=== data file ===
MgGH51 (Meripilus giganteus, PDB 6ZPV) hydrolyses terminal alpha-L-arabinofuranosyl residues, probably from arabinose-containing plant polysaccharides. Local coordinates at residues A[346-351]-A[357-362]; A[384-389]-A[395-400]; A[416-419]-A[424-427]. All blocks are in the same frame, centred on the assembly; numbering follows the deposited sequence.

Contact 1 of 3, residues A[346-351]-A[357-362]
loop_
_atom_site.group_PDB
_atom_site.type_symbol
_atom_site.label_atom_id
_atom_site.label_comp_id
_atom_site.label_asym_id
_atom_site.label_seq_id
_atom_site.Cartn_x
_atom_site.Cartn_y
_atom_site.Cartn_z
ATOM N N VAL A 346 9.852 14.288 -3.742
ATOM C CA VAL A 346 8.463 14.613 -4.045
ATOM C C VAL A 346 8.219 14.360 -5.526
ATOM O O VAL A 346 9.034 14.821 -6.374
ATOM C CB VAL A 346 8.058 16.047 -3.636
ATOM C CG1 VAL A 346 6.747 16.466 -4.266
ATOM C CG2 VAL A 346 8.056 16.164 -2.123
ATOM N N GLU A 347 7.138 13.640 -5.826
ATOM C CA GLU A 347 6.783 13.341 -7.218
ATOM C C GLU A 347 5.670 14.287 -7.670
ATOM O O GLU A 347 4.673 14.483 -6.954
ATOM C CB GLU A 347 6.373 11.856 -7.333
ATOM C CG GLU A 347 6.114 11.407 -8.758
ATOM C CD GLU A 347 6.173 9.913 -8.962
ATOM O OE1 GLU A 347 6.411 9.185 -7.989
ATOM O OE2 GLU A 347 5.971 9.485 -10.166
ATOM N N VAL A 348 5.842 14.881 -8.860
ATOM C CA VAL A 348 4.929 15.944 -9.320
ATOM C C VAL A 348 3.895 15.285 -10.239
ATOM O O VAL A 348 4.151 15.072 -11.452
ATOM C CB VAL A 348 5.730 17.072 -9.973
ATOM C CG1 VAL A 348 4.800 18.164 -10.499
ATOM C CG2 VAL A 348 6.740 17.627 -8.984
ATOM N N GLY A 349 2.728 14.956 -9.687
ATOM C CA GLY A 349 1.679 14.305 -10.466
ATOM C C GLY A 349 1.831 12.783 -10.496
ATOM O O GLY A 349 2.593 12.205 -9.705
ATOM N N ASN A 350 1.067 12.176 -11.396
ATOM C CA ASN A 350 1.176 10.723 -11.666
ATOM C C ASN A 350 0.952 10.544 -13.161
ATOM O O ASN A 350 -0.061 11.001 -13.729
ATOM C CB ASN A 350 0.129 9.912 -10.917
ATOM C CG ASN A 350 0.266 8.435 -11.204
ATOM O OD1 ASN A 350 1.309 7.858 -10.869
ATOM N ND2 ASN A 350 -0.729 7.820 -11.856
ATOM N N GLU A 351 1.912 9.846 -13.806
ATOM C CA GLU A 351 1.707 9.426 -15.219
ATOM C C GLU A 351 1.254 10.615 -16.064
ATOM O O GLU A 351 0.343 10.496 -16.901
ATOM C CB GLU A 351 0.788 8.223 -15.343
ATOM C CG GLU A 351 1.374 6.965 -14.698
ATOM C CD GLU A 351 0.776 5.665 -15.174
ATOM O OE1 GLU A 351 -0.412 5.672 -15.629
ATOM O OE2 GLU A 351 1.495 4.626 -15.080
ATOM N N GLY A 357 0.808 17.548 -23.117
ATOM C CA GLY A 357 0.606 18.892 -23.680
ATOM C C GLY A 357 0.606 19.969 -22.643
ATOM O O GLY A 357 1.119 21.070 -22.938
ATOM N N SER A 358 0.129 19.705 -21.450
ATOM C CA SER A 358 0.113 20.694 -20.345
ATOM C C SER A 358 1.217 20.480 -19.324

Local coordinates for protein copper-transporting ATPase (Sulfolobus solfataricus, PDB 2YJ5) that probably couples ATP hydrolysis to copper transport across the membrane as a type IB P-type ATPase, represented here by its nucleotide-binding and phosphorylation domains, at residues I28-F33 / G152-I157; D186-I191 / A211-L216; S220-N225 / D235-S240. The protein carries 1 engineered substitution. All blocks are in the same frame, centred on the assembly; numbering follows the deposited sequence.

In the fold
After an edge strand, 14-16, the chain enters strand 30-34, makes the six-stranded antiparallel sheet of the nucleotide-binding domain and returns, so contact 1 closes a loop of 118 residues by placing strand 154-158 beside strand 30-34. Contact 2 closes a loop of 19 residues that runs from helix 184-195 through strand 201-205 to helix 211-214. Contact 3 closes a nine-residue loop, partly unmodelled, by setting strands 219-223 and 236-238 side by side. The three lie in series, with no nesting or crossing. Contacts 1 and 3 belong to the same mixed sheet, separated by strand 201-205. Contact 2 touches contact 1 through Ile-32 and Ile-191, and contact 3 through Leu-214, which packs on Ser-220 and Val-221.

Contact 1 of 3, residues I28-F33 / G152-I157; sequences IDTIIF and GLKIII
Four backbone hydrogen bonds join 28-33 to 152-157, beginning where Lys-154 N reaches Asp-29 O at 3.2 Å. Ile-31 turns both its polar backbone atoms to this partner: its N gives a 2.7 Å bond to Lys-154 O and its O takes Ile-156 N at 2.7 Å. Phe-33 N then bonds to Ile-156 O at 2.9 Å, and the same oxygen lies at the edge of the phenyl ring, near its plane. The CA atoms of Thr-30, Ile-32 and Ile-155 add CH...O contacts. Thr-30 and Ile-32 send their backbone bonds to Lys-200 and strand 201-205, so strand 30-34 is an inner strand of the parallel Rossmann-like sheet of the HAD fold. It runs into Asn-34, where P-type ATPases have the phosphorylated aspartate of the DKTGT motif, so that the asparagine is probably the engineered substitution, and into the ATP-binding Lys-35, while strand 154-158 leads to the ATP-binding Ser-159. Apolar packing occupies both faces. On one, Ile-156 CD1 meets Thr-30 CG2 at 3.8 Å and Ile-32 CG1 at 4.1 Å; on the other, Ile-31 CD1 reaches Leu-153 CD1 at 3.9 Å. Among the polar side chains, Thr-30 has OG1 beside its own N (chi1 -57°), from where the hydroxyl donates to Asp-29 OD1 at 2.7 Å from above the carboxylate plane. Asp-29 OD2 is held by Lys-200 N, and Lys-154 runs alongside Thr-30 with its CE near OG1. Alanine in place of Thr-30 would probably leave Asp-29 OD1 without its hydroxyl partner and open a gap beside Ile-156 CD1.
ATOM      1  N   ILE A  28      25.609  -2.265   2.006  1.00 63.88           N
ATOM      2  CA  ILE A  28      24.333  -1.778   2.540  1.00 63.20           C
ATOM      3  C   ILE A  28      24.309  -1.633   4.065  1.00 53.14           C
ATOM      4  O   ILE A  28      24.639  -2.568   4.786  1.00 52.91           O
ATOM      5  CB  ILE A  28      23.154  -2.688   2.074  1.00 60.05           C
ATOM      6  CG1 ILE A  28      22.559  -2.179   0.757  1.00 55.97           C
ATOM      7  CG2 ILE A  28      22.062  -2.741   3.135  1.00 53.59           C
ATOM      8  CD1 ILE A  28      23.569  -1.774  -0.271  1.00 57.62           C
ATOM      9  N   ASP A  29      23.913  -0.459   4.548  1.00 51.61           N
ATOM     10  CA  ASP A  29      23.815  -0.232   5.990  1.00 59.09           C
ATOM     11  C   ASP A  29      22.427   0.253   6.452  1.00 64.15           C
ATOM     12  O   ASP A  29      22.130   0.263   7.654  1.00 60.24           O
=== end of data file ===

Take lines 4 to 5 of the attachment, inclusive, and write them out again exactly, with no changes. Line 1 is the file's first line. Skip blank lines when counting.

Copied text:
_atom_site.group_PDB
_atom_site.type_symbol